This self-titled publication presents the first monograph on the nearly 25-year-long art practice of the US-Iranian artist Pouran Jinchi. Helping to reimagine the engagement of Persian calligraphy within a contemporary art discourse, this title follows a prolific career, examining work that has been exhibited across the world in solo and group presentations and produced across varied media.
As the top-ranking public arts graduate programme in the United States, VCU became the first American university to come to Qatar. This title reflects on and celebrates the 20 years since VCUarts Qatar began its mission of providing a steady source of innovation, exploring alternative ways of looking at the world and at ourselves, and proving that the arts is the connective tissue that supports and binds together the full spectrum of disciplines as we aim to solve today’s most pressing challenges.
Showcasing 26 internationally acclaimed artists and art collectives from the Gulf region and the world, and directly referencing John Berger’s seminal 1972 eponymous text on visual culture, this publication invites the viewer to actively engage with the artwork, and to explore the ways by which artists assign forms and concepts that seem familiar with renewed appearances and meanings.
Born in Damascus in 1935, where he stills lives and works, Elias Zayat is one of the founders of the Faculty of Fine Arts in Damascus, where he taught until his retirement in 2000. As a painter and icon restorer, his art is influenced by religious and popular iconography. Zayat’s oeuvre remains intimately concerned with the history, terrain and psyche of his homeland. His parallel life as an art restorer and historian is evident in his rich vocabulary drawn from Byzantine, early Christian, Sufist, and popular iconography. He has published several studies in the history of art, iconography and art criticism. Despite emerging at the height of Pan-Arabist fervour that culminated in the Naksa of 1967, Elias Zayat managed to resist this sweeping aesthetic hegemony to develop his own inimitable visual language. His works are often emotionally charged, with symbols and pleas for peace caught within seemingly impossible struggles to flee human chaos in order to arrive at a better world. His works on paper form a crucial backbone of his practice and philosophical stance, depicting the movements of birds and new lines of flight.
This represents the first publication covering the practice of Toronto-based artist Abbas Akhavan, examining a large body of his work over the course of his career, ranging from site-specific ephemeral installations to drawing, video and performance. The domestic sphere, as a forked space between hospitality and hostility, has been an ongoing area of research in Akhavan’s work. More recent works have shifted focus, wandering onto spaces just outside the home – the garden, the backyard, and other domesticated landscapes. This title, co-produced with Skira, reflects the conceptual aesthetics of Akhavan’s practice and includes essays by leading curators and professors of art, including, among others, Omar Kholeif and Marina Roy.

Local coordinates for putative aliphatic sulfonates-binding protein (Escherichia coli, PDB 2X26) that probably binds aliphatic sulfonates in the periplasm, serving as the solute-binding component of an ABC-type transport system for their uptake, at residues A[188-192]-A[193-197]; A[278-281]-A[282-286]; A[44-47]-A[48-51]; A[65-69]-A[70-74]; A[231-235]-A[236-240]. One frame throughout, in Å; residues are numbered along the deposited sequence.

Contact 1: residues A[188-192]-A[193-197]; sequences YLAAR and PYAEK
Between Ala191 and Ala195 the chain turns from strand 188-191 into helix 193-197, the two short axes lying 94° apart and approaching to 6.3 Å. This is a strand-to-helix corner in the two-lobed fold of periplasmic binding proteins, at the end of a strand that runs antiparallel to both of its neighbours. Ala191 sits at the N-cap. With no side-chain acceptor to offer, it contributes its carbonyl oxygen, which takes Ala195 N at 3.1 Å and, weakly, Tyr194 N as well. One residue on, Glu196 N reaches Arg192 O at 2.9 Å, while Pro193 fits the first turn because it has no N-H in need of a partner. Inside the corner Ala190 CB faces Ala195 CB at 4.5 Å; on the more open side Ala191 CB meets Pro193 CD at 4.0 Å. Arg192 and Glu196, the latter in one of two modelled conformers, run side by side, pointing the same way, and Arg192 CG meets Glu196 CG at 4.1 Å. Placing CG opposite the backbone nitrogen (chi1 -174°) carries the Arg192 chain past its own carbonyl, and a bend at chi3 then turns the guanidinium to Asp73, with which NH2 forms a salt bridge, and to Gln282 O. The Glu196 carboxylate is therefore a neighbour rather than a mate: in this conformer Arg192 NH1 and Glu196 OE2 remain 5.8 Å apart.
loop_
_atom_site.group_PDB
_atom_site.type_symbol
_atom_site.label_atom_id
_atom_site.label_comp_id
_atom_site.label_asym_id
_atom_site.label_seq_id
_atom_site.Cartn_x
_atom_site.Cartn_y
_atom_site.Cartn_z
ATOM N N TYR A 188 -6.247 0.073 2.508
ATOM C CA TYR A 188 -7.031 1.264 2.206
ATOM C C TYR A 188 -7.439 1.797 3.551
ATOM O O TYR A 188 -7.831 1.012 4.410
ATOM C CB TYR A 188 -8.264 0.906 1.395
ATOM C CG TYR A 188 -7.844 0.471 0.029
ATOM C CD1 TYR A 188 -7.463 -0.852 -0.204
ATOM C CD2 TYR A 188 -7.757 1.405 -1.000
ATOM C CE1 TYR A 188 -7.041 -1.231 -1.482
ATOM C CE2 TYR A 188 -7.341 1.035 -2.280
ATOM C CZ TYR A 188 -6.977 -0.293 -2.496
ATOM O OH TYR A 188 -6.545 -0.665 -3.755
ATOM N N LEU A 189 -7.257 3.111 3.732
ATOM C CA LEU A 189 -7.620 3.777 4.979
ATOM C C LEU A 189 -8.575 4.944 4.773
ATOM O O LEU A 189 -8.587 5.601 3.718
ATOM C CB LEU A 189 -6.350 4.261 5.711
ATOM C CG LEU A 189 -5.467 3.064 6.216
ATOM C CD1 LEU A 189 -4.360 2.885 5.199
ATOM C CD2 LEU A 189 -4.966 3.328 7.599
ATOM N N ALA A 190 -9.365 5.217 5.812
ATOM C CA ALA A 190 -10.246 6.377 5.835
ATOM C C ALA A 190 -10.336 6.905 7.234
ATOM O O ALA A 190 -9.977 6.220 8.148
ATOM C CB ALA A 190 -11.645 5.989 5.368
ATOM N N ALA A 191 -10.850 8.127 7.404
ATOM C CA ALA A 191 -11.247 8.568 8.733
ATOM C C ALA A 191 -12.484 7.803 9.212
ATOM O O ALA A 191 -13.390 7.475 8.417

This collection of essays and conversations sheds light on and discusses how images in films and animation have influenced identity portrayals in the Arab context. Published to accompany the first exhibition at the new Media Majlis at Northwestern University in Qatar, this beautifully crafted book discusses a spectrum of impressions and visual cues in film, both of and from the Arab world, that often unwittingly create distortions, in turn inspiring confidence or promoting stereotypes and even prejudices that have led to war or inter-regional conflicts of many kinds.
Featuring extraordinary, documentary-style photography, this beautiful and engaging coffee table book follows the remarkable journey of the Scimitar-horned Oryx as it is reintroduced into Chad’s Sahelian heartland. Considered the world’s most ambitious large mammal reintroduction project and a milestone for future species conservation efforts, the book charts the collaborative efforts of the Environment Agency – Abu Dhabi, Government of Chad and Sahara Conservation Fund, along with some of the world’s leading zoological societies and research institutions, as this iconic species sets foot on its native soil nearly three decades after it was declared ‘extinct in the wild’.
Globes: Visions of the World uses remarkable works of cartography, art, science and technology to tell the fascinating story of how humanity has understood our planet and the cosmos across two and a half millennia. This work, in English, French and Arabic, has been published to accompany the second temporary exhibition at the new Louvre Abu Dhabi. It seeks to recreate the links between this long search for knowledge and today’s science and comprehension by paying tribute to the visionary scholars whose goal was to model – in spheres, circles and ellipses – our fascinating cosmos.
This book has been published to accompany the first temporary exhibition at the new Louvre Abu Dhabi. Tracing the birth of the Musée du Louvre in Paris in the 18th century, this beautifully crafted trilingual work sheds light on the way a public collection is formed, drawing mainly on the collections of the Musée du Louvre and the Château de Versailles. The exhibition evokes the creation of the Musée du Louvre from the time of Louis XIV, when the royal collections were presented in the gardens and Grand Apartments at Versailles, through to the opening of the Muséum in the Palais du Louvre in 1793. It examines the question of the origins and role of the museum, born of royal will, and the evolution of artistic practices, enhanced by a reflection on the transmission and teaching of art.